Happy New Year.
Lately, I’ve been thinking about where I want to go photographically, and where photography seems so be going in general, and as I look around at the current state of things, I’m feeling outnumbered.
I love the conversation of photography, getting different viewpoints and opinions about both process and imaging. In the 1970s, I learned photography by consuming all I could find, both at the Library and the newsstand. I love books, but magazines offered fresh information each month, the letters to the editor could offer expansion on a thought, and also offered the constructive disagreement and counterpoint that every dialogue needs.
A few years back, I joined a local camera club, and saw some good photography, but they have a pretty structured meeting format that revolves around judged competitions. Even on the evenings where there was no judging, the discussion seldom reached genuine critique, but tended to often be technical (rule of thirds, leading lines), or overly polite (“I like the red barn up in the corner”). They didn’t really have much to say about this-
My sense was that they appreciated the images, they just didn’t know what to say about them.
I had a hankering to try my hand at printing, so I enrolled in a class offered through a community college Art Department. Each session was partially devoted to lecture, but there was also a critique component where participants hung prints on the wall for group discussion. This was the dialogue I was looking for-some of the work was practical and technical, some was conceptual, political, or emotional, as were the comments of my fellow classmates. Overall, I found it enriching.
However, colleges are goal oriented, they won’t let you repeat the same class for you own enrichment, and subsequent classes were taught by someone whose interests were more arty and conceptual. Although we did some very helpful exercises, there were no critique sessions-only projected work with limited time for artist comments, and even less time for the audience to speak up.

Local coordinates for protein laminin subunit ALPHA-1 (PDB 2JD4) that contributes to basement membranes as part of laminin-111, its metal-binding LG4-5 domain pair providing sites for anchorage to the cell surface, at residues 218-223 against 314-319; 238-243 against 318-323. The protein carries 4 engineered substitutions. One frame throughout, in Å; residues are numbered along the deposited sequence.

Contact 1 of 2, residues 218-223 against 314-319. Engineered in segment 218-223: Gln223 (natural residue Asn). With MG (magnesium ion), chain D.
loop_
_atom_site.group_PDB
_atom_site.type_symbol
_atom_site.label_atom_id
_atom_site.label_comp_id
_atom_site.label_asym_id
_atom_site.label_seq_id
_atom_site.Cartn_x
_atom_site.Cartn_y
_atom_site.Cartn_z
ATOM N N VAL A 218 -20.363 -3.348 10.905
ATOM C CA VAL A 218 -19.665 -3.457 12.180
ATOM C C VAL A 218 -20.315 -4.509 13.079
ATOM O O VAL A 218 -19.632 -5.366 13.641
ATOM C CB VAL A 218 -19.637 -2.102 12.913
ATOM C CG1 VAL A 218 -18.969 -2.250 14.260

This past Spring, I took a critique class at Rayko, our dear departed San Francisco area photo hangout. The instructor, J. John Priola*, was a bright, energetic guy, who did a great job of keeping the conversation going with each student and on many different levels. It was the best!
But when I showed my work, they insisted on finding a common thread, or an inner meaning.
I don’t see my work that way, at all. As I look through my photographs I see some common elements, but I don’t go out shooting with the concept or a goal in mind, and as a rule, I don’t do projects. Usually, I see something that looks interesting, instinct tells me it might make a good photograph, and I do my best to photograph it the way I see it.
Occasionally, I get it right.
The common thread only comes over time, because it all reflects my view of the world. I know that some of it has an audience of one, but even that is OK (to a point).
So, where do you find the dialogue today? Website comments would seem to be the natural place, but with few exceptions (The Online Photographer**), I haven’t seen it. Many comments on sites like Flickr seem to resemble those of the camera club (nice capture!!)-so many of the participant just seem to be trolling for “likes”. Then there are the arguments where a participant gets contradicted by the next commenter, someone jumps in to defend the first guy, then someone else jumps in to defend the second guy, and it turns into a free for all that totally hijacks the conversation. There might be some constructive criticism somewhere down the line, but who wants to wade through all that nonsense and bickering?
This DP Review article illustrates what I am trying to say-
If you appreciate these images, don’t just say, Nice Capture”, and don’t make the comment about you. Tell the photographer what you like about it, and it will make them a better photographer (and it will make you a better commenter). And don’t let yourself get drawn into the mud.
I have noticed that a few photographers have turned off “comments”, presumably for this reason.
So once again, where is the dialogue? Where are the salons and ateliers where Berenice Abbott met Marcel Duchamp and Man Ray? Where are the cafes and galleries where Walker Evans met Berenice Abbott and Andre’ Kertezs? And so on.
Those guys may have passed, but somewhere, at this minute, somebody is doing something that can excite us, they can make us learn something new about our craft, and perhaps about ourselves. Are they hanging out in Art School? Online chat rooms?
Where do they hang out, how can we meet them, and get to talk to them?